Other Patrick Caulfield prints from the early 1970’s include; Patrick Caulfield, print, signed ‘Night Sky’. Patrick Caulfield, print, signed ‘Vase on Display’. Patrick Caulfield, print, signed ‘Portrait of a Frenchman’. Patrick Caulfield, print, signed ‘Occasional table’.

Perhaps in reaction to the extreme economy of the Laforgue images, and also to the austere black and white elegance of ‘Black and White Café’. Patrick Caulfield began to complicate the imagery of his prints; Patrick Caulfield, print, signed ‘Jug’. Patrick Caulfield, print, signed ‘Jar’. Whose vaguely Mediterranean setting suggests also a shift of mood.

The mood change is confirmed in 1975 by the ‘Provence’ series; Patrick Caulfield, print, signed ‘Garden with pines’. Patrick Caulfield, print, signed ‘Signature Pots’, where a blue sky is glimpsed through the trees. Patrick Caulfield, print, signed ‘Rose Bottle’, where a dawn light palely illuminating the napkin and empty bottle of last night’s supper (the label is the first of only two such photo-collage effects in his prints). Patrick Caulfield, print, signed ‘Terracotta Vase’, where the sky is the same hue as everything else in the image. Patrick Caulfield, print, signed ‘Lamp and Pines’ and Patrick Caulfield, print, signed ‘Evening Menu’ where several hot reds describe the sunset intensity.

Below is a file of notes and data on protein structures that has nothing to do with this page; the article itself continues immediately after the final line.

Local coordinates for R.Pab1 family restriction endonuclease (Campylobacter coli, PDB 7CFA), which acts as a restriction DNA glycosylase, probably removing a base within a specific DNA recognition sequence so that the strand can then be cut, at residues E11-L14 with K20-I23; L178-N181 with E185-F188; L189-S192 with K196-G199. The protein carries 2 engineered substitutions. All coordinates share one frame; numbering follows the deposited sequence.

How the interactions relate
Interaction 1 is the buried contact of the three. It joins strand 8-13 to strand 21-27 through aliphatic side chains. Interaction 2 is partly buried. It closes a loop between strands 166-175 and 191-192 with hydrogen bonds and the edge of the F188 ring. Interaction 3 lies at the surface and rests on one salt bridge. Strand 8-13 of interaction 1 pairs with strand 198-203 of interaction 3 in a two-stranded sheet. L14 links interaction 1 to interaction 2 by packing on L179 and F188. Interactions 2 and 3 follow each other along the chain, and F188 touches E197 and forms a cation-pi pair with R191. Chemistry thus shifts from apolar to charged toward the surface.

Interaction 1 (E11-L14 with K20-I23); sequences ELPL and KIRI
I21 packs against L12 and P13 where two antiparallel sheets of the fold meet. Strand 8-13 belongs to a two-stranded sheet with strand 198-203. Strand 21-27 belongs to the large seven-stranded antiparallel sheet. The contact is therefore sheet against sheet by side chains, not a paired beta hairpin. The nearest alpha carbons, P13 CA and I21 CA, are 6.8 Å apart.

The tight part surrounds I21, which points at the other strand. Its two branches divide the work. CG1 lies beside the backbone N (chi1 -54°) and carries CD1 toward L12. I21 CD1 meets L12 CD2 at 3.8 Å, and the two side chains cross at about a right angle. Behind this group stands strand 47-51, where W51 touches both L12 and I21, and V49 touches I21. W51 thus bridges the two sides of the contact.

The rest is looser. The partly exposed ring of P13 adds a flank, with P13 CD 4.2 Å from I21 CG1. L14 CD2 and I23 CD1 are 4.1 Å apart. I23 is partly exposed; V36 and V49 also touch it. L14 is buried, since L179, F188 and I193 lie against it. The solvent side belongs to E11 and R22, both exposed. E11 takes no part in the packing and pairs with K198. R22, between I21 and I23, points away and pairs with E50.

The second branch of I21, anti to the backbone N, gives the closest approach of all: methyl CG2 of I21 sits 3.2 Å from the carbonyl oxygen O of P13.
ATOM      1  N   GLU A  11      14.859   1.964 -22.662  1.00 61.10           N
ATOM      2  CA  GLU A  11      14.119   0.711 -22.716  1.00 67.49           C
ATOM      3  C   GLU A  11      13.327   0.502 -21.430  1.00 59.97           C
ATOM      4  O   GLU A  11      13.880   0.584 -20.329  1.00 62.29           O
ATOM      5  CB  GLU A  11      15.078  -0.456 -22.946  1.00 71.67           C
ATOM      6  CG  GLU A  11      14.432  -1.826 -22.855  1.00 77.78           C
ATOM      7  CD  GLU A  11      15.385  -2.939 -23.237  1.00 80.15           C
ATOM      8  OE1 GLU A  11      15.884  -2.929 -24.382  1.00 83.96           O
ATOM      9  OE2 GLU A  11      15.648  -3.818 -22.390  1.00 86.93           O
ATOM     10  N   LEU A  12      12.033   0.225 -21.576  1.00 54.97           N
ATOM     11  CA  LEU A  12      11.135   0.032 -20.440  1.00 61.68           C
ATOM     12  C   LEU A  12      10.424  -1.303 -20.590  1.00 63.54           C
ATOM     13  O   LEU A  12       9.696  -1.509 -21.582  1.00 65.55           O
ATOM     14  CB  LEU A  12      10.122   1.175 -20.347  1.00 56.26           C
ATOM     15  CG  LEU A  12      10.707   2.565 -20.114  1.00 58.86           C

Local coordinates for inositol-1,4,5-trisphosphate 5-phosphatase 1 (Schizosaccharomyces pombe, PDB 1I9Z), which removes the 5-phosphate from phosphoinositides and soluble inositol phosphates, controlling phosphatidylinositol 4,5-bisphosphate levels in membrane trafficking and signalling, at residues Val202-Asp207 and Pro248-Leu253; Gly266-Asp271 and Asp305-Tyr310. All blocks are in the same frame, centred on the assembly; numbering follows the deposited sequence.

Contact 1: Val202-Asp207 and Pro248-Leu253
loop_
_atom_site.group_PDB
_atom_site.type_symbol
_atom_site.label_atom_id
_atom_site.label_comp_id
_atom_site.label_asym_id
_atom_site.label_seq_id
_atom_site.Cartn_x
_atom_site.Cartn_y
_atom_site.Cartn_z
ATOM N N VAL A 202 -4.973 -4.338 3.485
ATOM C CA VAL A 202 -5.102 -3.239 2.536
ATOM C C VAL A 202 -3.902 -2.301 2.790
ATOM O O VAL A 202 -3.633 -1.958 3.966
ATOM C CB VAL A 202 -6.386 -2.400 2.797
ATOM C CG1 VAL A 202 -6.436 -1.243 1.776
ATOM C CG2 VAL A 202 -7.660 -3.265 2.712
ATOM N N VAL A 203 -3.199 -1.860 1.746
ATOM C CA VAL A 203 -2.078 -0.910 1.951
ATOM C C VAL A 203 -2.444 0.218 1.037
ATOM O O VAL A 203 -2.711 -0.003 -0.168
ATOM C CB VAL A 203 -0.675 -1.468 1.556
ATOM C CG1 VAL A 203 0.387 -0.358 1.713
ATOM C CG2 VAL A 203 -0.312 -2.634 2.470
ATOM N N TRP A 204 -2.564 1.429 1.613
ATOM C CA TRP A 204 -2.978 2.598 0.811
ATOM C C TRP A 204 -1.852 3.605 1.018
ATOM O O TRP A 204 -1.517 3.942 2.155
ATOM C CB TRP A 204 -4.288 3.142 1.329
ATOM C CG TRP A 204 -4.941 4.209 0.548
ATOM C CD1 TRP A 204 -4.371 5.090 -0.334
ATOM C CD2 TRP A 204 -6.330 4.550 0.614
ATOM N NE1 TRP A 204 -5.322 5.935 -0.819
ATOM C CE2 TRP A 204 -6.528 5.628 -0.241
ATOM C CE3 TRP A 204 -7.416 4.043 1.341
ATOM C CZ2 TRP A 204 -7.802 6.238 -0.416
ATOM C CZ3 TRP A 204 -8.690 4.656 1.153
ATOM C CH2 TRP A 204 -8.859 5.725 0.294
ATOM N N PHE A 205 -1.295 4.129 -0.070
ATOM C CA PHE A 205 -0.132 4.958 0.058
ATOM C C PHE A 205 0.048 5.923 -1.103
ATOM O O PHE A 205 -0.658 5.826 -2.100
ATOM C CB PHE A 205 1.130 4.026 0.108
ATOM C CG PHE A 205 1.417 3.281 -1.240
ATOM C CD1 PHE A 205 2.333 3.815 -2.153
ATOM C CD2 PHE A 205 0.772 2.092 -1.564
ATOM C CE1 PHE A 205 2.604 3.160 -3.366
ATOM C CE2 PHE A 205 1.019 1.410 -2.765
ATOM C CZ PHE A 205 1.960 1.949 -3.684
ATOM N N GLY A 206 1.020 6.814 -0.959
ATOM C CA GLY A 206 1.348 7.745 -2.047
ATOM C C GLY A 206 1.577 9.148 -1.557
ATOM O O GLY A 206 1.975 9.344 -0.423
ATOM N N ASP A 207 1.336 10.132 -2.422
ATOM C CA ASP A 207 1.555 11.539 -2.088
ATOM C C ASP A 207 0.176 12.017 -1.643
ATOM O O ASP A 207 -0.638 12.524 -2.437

The complication of the imagery in the prints continues from 1976 through 1978. Patrick Caulfield, print, signed ‘For John Constable’. Patrick Caulfield, print, signed ‘White Pot’. Patrick Caulfield, print, signed ‘Pipe in Bowl’. In Patrick Caulfield, print, signed ‘Still Life Ingredients’, the image brings together pot, jug and other kitchen implements with onions, tomatoes and vegetables; ingredients both formal and thematic are brought together, for art and for life. Patrick Caulfield, print, signed ‘Glazed Earthenware’. In Patrick Caulfield, print, signed ‘Bananas with Leaves’, the apple green leaves that throw blue shadows over the bananas are the border colour bled into the image, transformed into 3-D relief and creating depth of field by an edging of darker green: flat colour becomes by sleight of hand; the eye deceived into contradictory readings, colour as fact, colour as fiction.

Patrick Caulfield, print, signed ‘Picnic Set’ (1978) culminates in the most complicated of Patrick Caulfield’s images. Patrick Caulfield, print, signed ‘Picnic Set’